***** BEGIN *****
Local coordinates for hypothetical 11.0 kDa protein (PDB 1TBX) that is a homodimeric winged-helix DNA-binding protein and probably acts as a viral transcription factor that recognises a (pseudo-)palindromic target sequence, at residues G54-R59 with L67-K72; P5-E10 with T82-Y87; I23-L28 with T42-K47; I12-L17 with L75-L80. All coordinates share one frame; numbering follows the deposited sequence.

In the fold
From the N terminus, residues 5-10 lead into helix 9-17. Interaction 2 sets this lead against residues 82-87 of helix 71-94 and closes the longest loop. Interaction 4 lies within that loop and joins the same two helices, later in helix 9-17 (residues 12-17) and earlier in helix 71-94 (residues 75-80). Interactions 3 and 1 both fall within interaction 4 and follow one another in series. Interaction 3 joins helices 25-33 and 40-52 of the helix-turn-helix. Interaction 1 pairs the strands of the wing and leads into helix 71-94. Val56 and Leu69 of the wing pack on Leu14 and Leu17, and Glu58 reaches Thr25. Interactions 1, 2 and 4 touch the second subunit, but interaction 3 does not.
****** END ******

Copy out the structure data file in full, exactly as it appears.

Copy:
Local coordinates for hypothetical 11.0 kDa protein (PDB 1TBX) that is a homodimeric winged-helix DNA-binding protein and probably acts as a viral transcription factor that recognises a (pseudo-)palindromic target sequence, at residues G54-R59 with L67-K72; P5-E10 with T82-Y87; I23-L28 with T42-K47; I12-L17 with L75-L80. All coordinates share one frame; numbering follows the deposited sequence.

In the fold
From the N terminus, residues 5-10 lead into helix 9-17. Interaction 2 sets this lead against residues 82-87 of helix 71-94 and closes the longest loop. Interaction 4 lies within that loop and joins the same two helices, later in helix 9-17 (residues 12-17) and earlier in helix 71-94 (residues 75-80). Interactions 3 and 1 both fall within interaction 4 and follow one another in series. Interaction 3 joins helices 25-33 and 40-52 of the helix-turn-helix. Interaction 1 pairs the strands of the wing and leads into helix 71-94. Val56 and Leu69 of the wing pack on Leu14 and Leu17, and Glu58 reaches Thr25. Interactions 1, 2 and 4 touch the second subunit, but interaction 3 does not.